‘The most coveted and desirable book in the world’

Oliver Sacks is one of my favourite science writers, for many reasons: the remarkable lives he reports, his insight and empathy in doing so, his unabashed honesty, his love for the creative arts. He also excels at conveying technical ideas and complicated phenomena in plain language without compromising their complexity.

Sacks has a flair for the right word, the telling metaphor, the poetic flourish that impresses his stories’ truth. He doesn’t rely on jargon but will use it when appropriate. Though his breadth of vocabulary and command of registers are impressive, they never feel forced or flashy. This is someone whose love of words is obvious in their prose – you might think this would be automatic with authors, but it’s not.

Recently, after reading Sacks’s book The Mind’s Eye, I visited his YouTube channel to catch up on any supplemental material, and ended up watching all the videos (there aren’t many, and they’re short). In one, Sacks reads an anecdote from his autobiography, about his time at the University of Oxford, which chimes nicely with his logophilia:

Transcript:

My mother, a surgeon and anatomist, while accepting that I was too clumsy to follow in her footsteps as a surgeon, expected me at least to excel in anatomy at Oxford. We dissected bodies and attended lectures, and a couple of years later had to sit for a final anatomy exam. When the results were posted, I saw that I was ranked one from bottom in the class. I dreaded my mother’s reaction and decided that, in the circumstances, a few drinks were called for. I made my way to a favourite pub, the White Horse in Broad Street, where I drank four or five pints of hard cider. Stronger than most beer, and cheaper too.

Rolling out of the White Horse, liquored up, I was seized by a mad and impudent idea. I would try to compensate for my abysmal performance in the anatomy finals by having a go at a very prestigious university prize: the Theodore Williams Scholarship in Anatomy. The exam had already started, but I lurched in, drunkenly bold, sat down at a vacant desk, and looked at the exam paper. There were seven questions to be answered. I pounced on one – Does structural differentiation imply functional differentiation? – and I wrote non-stop for two hours on the subject. Then I left, an hour before the exam ended, ignoring the other six questions.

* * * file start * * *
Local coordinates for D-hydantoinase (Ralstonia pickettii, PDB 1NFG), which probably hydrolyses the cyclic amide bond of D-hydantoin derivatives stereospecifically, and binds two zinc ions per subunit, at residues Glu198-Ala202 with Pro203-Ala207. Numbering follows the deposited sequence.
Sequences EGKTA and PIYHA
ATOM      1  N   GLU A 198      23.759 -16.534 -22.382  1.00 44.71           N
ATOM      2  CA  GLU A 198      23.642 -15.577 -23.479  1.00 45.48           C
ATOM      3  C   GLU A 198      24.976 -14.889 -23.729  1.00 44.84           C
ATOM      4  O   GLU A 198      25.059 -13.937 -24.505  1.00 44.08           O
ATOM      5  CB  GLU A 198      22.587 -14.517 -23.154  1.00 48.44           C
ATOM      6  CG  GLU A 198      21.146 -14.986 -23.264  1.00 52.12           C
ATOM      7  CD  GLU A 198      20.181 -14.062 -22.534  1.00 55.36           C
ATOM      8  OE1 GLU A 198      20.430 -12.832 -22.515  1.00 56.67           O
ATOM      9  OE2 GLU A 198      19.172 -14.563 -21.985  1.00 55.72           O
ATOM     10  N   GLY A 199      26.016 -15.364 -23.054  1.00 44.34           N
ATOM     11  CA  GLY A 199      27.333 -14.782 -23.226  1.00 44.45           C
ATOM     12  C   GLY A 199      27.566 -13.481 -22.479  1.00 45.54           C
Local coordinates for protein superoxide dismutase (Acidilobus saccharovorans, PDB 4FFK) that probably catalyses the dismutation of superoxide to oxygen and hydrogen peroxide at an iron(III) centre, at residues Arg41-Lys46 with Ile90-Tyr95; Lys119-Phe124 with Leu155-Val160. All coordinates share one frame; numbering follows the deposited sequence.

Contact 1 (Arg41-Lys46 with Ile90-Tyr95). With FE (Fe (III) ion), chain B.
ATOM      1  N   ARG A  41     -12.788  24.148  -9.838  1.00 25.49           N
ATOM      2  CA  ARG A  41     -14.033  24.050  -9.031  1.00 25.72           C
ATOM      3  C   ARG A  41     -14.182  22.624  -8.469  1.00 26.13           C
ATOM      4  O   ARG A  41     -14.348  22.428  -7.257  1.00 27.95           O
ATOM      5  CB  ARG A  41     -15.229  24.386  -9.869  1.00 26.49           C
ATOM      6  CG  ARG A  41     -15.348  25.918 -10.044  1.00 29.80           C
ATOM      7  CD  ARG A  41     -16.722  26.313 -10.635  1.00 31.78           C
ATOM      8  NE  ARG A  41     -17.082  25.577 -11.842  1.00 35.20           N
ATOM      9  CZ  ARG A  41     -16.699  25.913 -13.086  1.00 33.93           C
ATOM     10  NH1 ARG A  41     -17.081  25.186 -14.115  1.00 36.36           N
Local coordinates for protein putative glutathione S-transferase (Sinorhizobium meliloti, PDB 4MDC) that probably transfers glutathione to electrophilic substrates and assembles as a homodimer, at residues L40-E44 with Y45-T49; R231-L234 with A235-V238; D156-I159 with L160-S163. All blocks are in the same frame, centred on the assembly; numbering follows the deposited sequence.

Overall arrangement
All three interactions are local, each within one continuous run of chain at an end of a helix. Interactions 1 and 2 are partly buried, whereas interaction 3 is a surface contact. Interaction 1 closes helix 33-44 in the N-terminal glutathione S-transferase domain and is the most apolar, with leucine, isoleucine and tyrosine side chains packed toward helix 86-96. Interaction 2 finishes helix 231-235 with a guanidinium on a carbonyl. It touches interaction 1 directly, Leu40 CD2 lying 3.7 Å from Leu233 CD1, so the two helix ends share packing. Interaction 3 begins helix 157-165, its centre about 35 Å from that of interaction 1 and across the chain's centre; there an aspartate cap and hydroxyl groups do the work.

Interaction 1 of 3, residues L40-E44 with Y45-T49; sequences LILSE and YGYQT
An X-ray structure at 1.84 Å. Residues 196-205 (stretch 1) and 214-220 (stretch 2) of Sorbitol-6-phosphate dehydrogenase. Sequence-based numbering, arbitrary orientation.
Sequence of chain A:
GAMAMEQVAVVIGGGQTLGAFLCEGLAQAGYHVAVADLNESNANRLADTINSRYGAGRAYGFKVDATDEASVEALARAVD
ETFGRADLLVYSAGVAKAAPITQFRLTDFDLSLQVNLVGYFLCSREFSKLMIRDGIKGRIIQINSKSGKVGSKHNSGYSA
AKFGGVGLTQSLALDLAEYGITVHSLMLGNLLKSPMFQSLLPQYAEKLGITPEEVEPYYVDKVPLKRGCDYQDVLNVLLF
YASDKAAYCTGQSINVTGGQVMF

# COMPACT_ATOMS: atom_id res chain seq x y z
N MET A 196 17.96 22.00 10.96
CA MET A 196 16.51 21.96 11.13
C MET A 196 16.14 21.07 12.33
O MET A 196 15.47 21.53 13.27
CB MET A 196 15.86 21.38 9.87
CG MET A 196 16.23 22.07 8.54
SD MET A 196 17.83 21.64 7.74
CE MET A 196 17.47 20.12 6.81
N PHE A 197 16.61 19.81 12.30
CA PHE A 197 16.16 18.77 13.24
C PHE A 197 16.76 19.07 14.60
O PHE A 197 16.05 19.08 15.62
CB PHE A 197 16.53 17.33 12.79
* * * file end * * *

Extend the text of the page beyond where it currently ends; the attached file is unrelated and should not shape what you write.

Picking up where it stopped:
The results were in The Times that weekend. I, Oliver Wolf Sacks, had won the prize. Everyone was dumbfounded. How could someone who’d come one but last in the anatomy finals walk off with the Theodore Williams Prize? Fifty pounds came with a Theodore Williams Prize. Fifty pounds! I’d never had so much money at once. This time I went not to the White Horse but to Blackwell’s Bookshop, next door to the pub, and bought, for 44 pounds, the 12 volumes of the Oxford English Dictionary – for me, the most coveted and desirable book in the world. I was to read the entire dictionary through when I went on to medical school, and I still like to take a volume off the shelf now and then, for bedtime reading.

If you’re impressed (or appalled) by the idea of someone reading the entire OED, well, there’s another book all about that; I’ll have more in a separate post soon. In the meantime, you’ll find more Oliver Sacks in the Sentence first archives.

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6 Responses to ‘The most coveted and desirable book in the world’

  1. astraya says:

    I could have done a lot better at university if I’d known that!

  2. This is a segue, but “I dreaded my mother’s reaction” reminds me of something I have Views about.

    When I was in primary school, end-of-semester report cards were given to us in an envelope addressed to our parents, which in theory we were supposed to hand to our parents and not open ourselves. Of course, we all opened the envelopes ourselves.

    And quite right too. It was utterly immoral of the school to have a policy (albeit uninforced) that parents should see the results before the students do.

    Parents have an enormous amount of power over their children, and to magnify that power differential unnecessarily is wrong. Granting a parent access to a student’s school results before you grant it to the student constitutes a scary amount of additional power, and in all but the most storybook of families is abuse waiting to happen. It gives the student something to be afraid of.

    Whereas the student reading their report card on the school bus will typically think, “this is not as bad as I feared”, and will then be able pass it on to the parent without anxiety. This is far better and more harmonious for all concerned.

    • Stan Carey says:

      This isn’t something I’ve thought about before, which in itself indicates its relative lack of importance to me. In principle I see nothing wrong with giving children access to their school report cards first, though I don’t think I’d characterise the reverse situation as ‘utterly immoral’ or as a case of ‘abuse waiting to happen’ for most families. But any two people’s childhoods and school experiences will be very different, especially subjectively.

  3. […] celebrated dictionary ever compiled – ‘the most coveted and desirable book in the world’, as Oliver Sacks wrote? ‘It is resolutely, obstinately, and unapologetically exhaustive,’ writes Shea. ‘These […]

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